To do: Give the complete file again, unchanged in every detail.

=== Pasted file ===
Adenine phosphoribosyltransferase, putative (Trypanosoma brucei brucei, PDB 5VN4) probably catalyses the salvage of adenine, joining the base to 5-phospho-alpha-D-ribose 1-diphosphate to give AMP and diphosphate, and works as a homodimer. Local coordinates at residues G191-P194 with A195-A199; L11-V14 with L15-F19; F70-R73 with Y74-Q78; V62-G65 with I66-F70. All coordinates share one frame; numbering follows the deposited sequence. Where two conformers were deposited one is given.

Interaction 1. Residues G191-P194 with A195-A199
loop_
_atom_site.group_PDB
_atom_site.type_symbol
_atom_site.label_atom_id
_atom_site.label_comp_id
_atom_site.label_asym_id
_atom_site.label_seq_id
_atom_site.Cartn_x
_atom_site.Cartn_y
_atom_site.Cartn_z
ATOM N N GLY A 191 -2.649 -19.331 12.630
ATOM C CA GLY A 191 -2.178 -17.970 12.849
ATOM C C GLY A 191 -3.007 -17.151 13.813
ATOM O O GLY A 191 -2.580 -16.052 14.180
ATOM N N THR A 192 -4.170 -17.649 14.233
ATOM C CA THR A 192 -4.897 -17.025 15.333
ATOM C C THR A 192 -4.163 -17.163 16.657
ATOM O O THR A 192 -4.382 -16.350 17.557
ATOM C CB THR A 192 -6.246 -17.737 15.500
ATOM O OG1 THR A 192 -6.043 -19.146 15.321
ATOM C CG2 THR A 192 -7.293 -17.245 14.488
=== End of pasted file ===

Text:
Adenine phosphoribosyltransferase, putative (Trypanosoma brucei brucei, PDB 5VN4) probably catalyses the salvage of adenine, joining the base to 5-phospho-alpha-D-ribose 1-diphosphate to give AMP and diphosphate, and works as a homodimer. Local coordinates at residues G191-P194 with A195-A199; L11-V14 with L15-F19; F70-R73 with Y74-Q78; V62-G65 with I66-F70. All coordinates share one frame; numbering follows the deposited sequence. Where two conformers were deposited one is given.

Interaction 1. Residues G191-P194 with A195-A199
loop_
_atom_site.group_PDB
_atom_site.type_symbol
_atom_site.label_atom_id
_atom_site.label_comp_id
_atom_site.label_asym_id
_atom_site.label_seq_id
_atom_site.Cartn_x
_atom_site.Cartn_y
_atom_site.Cartn_z
ATOM N N GLY A 191 -2.649 -19.331 12.630
ATOM C CA GLY A 191 -2.178 -17.970 12.849
ATOM C C GLY A 191 -3.007 -17.151 13.813
ATOM O O GLY A 191 -2.580 -16.052 14.180
ATOM N N THR A 192 -4.170 -17.649 14.233
ATOM C CA THR A 192 -4.897 -17.025 15.333
ATOM C C THR A 192 -4.163 -17.163 16.657
ATOM O O THR A 192 -4.382 -16.350 17.557
ATOM C CB THR A 192 -6.246 -17.737 15.500
ATOM O OG1 THR A 192 -6.043 -19.146 15.321
ATOM C CG2 THR A 192 -7.293 -17.245 14.488